This view differs significantly from the one Carroll expressed in (Carroll and Vicuña 2017).
A similar argument is proposed by the followers of the Intelligent Design project. See, e.g., (Behe et al. 2002).
Later on, in book 7, Augustine adds: “The things [that God] had potentially created … [came] forth in the course of time on different days according to their different kinds … [and] the rest of the earth [was] filled with its various kinds of creatures, [which] produc[ed] their appropriate forms in due time” (De Gen. ad litt. 7.22).
ST I, 69, 2, co.: “In these first days God created all things in their origin or causes, and from this work He subsequently rested. Yet, afterwards, by governing His creatures, in the work of propagation, ‘He worketh until now.’ Now the production of plants from out the earth is a work of propagation, and therefore they were not produced in act on the third day, but in their causes only.”
See also De pot. 4, 2, ad 28: “Before the plants were produced causally, nothing was produced, but they were produced together with the heaven and the earth. In like manner the fishes, birds and animals were produced in those six days causally and not actually.” Aquinas alludes to the concept of rationes seminales on several other occasions. See, e.g.,: Super IV Sent., 48, 2, 1, ad 3; ST I, 62, 3, co.; ST I, 74, 2, co. and ad 1–2.
It should be remembered that the second part of the corpus and all responses to arguments in this article were most likely written by Vincentius Castronovo and not by Aquinas himself, who probably left the article in question unfinished.
The reference for this quotation was provided above, in Section 10.2. Concerning the causality of celestial spheres, it would not be justified to claim that in Aquinas’s hierarchy of causes, the sun—as a higher cause—is a source of life as such, i.e., sharing a perfection it itself possesses. Rather, it should be seen as an instrumental cause through which God brings into existence something that goes beyond its natural dispositions (educing vegetative substantial form from the potentiality of primary matter).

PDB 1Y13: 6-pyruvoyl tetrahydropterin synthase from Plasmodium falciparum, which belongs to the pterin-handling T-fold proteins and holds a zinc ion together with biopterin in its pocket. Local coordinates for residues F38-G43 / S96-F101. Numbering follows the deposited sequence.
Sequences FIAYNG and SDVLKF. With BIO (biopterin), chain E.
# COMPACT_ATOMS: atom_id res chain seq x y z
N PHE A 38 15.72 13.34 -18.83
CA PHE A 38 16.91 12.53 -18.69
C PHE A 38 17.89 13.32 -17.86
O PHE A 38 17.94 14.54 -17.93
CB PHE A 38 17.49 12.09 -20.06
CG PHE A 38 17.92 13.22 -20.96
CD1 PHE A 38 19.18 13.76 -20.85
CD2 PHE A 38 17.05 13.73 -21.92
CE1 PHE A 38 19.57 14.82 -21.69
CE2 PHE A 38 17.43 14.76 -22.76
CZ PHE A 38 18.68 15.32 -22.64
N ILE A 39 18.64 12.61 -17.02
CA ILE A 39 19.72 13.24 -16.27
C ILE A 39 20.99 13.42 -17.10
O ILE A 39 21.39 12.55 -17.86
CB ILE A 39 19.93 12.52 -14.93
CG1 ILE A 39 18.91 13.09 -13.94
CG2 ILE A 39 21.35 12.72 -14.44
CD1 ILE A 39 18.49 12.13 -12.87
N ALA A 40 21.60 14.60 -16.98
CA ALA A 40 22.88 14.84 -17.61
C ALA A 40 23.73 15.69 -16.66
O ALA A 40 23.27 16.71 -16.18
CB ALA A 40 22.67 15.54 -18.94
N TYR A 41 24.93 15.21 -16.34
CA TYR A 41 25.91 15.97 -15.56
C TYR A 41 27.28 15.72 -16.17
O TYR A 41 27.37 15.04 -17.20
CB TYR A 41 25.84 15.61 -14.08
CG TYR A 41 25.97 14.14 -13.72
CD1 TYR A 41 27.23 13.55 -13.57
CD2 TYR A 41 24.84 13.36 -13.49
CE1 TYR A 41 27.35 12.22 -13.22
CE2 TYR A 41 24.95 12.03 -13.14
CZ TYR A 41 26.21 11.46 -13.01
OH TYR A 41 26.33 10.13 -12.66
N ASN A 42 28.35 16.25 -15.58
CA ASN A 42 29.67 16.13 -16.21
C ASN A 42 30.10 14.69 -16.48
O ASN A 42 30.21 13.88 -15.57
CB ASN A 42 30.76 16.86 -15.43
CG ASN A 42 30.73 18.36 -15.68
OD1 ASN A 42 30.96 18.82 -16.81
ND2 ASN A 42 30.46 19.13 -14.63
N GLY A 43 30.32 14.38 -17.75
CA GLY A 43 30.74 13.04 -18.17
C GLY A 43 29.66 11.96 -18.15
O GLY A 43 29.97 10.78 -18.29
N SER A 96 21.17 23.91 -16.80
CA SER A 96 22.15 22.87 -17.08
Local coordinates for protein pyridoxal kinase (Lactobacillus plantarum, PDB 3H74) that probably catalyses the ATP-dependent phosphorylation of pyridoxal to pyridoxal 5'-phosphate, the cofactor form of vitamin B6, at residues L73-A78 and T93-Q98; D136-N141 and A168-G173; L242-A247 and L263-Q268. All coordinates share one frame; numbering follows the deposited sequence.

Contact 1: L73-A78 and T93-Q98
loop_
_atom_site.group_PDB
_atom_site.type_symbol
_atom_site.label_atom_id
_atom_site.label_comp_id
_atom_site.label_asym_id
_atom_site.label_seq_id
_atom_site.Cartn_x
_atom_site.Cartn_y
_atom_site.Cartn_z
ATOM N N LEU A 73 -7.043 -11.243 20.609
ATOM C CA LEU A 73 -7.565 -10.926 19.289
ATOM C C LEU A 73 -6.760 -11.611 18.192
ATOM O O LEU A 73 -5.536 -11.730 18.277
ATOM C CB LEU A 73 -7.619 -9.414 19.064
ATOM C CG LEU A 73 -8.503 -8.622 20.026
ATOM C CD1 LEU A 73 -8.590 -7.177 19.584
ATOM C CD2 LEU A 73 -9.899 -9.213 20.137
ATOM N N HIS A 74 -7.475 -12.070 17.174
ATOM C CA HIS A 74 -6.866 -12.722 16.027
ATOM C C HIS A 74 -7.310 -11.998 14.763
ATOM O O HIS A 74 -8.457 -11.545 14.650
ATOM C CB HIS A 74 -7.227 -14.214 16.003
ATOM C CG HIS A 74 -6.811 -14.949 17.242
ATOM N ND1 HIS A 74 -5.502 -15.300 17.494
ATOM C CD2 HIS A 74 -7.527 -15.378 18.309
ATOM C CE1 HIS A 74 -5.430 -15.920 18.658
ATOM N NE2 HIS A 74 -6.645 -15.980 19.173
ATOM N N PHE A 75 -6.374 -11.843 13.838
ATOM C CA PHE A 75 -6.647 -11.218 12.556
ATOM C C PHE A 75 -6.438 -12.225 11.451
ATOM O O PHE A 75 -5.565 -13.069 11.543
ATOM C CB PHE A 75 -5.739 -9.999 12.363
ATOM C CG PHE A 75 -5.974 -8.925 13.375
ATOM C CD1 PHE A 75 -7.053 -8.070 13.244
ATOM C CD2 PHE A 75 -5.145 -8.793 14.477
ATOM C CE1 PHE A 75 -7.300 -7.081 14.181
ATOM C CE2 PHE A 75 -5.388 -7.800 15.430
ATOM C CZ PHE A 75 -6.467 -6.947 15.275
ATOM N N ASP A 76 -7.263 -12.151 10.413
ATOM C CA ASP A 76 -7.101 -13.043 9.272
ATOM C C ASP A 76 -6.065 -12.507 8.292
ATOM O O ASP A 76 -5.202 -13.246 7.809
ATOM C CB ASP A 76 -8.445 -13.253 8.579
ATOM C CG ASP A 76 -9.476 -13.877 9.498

In other words, to claim with Oderberg that the essence of life is defined by immanent causation (which he identifies with teleology) is rather imprecise. The essence of life for Aristotle and his followers is specified by a unique type of substantial form which he calls soul.
Another important aspect of this conversation requires an introduction of a distinction between the two types of immanent causation. It may be either (1) a purely intrinsic action of a substance or (2) an extrinsic action of a substance that terminates in an effect that is beneficial for the cause. (1) can be defined as an action of an entity that influences one of its parts either (a) spontaneously or (b) in response to an external stimulus. An example of (1a) may be a replication of DNA in a living cell or the persistent “sustenance” and “control” of a dynamic configuration of elementary particles and the atomic structure of an inanimate complex molecule. An example of (1b) may be a change of an ionic gradient in a living cell in response to the external environment or a reconfiguration of atoms in an inanimate chemical compound within an electromagnetic field. In the case of (2), one might think about a living cell secreting substances to fight an external pathogen or a resistance of a molecule or a compound in response to an external force that effects the change of its configuration (in terms of an action—re-action type of interaction). Note that (2) brings together transeunt and immanent causation, which reveals the complexity of causal dependencies in nature. It is also important to remember that (1) (both 1a and 1b) does not violate the Aristotelian principle that everything that is moved must be moved by someone else, since it refers to the situations in which a whole substance “moves,” i.e., exercises efficient causation on one of its parts.